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Solution to Social Security

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Levine is a sophomore politics major and can be contacted at benjamin.levine@drake.edu

Some have commented on my articles that I never give solutions to the problems I cite. However, I think they are missing the point. Limiting government is the solution. I’ll quote from Barry Goldwater to explain my goal: “I have little interest in streamlining government or in making it more efficient, for I mean to reduce its size.”

But in the spirit of compromise I will offer a solution to a governmental problem without completely ending the program in question. I believe this is a solution that, if given enough logical thought, can be accepted by those on both sides of the political aisle. The problem at hand is Social Security, something that desperately needs to be fixed or America will find itself in a world of hurt.

The dangerous future of Social Security is no secret. Up until 2010, Social Security was running a surplus and people argued that there was no way it could add to the federal deficit. But this has now changed.  The Hoover Institute claims that, “In 2011, Social Security will add $151 billion to the current federal deficit.” Factcheck.org confirms the insolvency of Social Security and warns America that the program will contribute “well over half a trillion dollars in the coming decade” to the deficit.

Of course, there was always the claim prior to these deficits that the Social Security Trust Fund would be able to pay out benefits.  This was never true. The Trust Fund consists of nothing but governmental bonds (IOUs) and, as we now see, cannot help solve Social Security. In the Clinton administration’s 2000 budget, it was explained that, “(The Trust Fund does) not consist of real economic assets that can be drawn down in the future to find benefits.” So, the looming threat to Social Security is real and both Democrats and Republicans are cognizant of this.

But what solution will solve the problem?

One solution is higher taxes and many will support this direction, despite the fact that it has always been the solution and look where we find ourselves today. In order to fund benefits of Social Security the tax increase would need to be larger than ever. But since taxes are already so high, compared to the benefits received, “Social Security has quite simply become a bad deal for younger workers” that provides a “below-market rate of return,” the Cato Institute reports. What this means is simple: Young workers could get far better benefits if they were able to invest their money privately.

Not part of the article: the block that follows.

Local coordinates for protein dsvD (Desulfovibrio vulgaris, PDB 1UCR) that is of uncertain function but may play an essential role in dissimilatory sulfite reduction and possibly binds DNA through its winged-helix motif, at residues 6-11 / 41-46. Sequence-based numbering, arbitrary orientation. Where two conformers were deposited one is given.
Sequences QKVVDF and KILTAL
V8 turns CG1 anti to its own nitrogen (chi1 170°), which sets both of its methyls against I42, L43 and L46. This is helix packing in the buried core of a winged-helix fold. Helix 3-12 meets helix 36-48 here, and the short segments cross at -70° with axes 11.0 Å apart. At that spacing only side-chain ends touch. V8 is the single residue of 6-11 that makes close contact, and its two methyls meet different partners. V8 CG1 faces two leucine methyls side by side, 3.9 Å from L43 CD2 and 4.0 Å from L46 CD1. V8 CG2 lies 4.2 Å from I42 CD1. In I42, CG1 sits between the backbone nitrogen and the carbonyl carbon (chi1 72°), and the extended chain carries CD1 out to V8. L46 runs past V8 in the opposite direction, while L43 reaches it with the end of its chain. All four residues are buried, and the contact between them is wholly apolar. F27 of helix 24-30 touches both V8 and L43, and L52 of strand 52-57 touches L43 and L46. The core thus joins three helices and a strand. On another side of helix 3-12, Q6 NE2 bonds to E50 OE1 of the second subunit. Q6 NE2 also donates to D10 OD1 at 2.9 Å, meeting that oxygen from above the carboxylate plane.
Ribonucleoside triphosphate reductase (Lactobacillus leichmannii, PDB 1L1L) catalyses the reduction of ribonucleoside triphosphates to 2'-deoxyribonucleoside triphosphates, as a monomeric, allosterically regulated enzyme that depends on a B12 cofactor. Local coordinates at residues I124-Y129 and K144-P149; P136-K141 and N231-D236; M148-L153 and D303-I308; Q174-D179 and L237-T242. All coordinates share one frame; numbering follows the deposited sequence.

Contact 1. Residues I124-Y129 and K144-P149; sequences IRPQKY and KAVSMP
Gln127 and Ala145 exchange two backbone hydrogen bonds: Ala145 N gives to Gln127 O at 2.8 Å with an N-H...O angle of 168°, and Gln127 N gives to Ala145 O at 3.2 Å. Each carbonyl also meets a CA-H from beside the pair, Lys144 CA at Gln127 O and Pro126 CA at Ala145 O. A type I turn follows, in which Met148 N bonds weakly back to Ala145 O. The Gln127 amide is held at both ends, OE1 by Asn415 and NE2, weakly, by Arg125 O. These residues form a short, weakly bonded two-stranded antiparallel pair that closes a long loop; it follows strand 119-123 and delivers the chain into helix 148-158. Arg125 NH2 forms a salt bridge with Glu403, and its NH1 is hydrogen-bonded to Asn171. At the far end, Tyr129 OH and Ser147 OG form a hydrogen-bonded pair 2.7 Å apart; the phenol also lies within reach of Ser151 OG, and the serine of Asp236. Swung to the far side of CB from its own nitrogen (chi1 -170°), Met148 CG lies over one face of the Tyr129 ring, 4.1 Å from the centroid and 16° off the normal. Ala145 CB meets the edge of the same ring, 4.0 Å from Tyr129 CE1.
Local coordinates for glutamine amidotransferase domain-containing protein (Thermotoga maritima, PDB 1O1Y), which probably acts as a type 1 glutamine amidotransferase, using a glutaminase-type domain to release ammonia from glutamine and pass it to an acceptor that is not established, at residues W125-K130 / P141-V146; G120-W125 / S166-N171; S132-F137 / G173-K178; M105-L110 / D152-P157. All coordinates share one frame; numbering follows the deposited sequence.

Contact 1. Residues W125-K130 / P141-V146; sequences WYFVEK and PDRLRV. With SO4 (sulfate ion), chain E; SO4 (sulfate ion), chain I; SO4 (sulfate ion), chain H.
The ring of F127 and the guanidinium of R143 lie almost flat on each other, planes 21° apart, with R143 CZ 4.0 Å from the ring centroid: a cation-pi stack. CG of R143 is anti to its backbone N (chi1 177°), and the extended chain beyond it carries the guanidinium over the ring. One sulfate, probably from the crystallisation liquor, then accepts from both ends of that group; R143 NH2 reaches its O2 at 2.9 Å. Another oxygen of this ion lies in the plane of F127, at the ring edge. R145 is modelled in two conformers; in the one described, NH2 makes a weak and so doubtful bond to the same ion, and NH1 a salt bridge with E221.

This is why I endorse at least a partial privatization of Social Security. I understand many Democrats oppose this solution but I have not heard a better option yet and I consider their fears to be unfounded. While many privatization solutions have been drafted, the Cato Institute has one of the best. Titled the “6.2 Percent Solution,” individuals would have the option of diverting half of their payroll tax (6.2%) to a privately invested account. The remaining 6.2% would be “used to pay transition costs and to fund disability and survivors’ benefits.”

Also, those who wish to stay in the current system could do so and they would receive the benefits payable with the current level of revenue. This solution offers two things: Choice and restoration. Nobody would be forced into the new system and Social Security would be restored financially. Not to mention, young workers will earn a higher level of return in benefits. I will spare you all the details but the plan can be found online if you wish to read more.

Other components of reform assuredly need to be made as well, such as raising the retirement age.  However, partial privatization of Social Security is the most significant step that America could take to solving the Social Security problem.

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1 Comment

  1. Carly EngageAmerica December 2, 2011

    All of the following solutions (some of which you’ve mentioned above) will substantially eliminate these problems: Reducing benefit payments by 5% AND increase the retirement age to 70 over time; increasing both the employee and employer contribution immediately by 1.1% for income up to $106,800 (its current limit); reducing benefit payments by 5% AND increase both the employee and employer contribution immediately by 0.05% each year for the next 20 years for income up to $106,800 (its current limit); removing the $106,800 limit and count all income towards the SS tax; decreasing the cost of living adjustment by 1% per year AND raise the retirement age to 67; or taxing income over $106,800 at 3%, index the retirement age to longevity AND decrease cost of living adjustment by 0.5% (http://eng.am/oTlck2 ).

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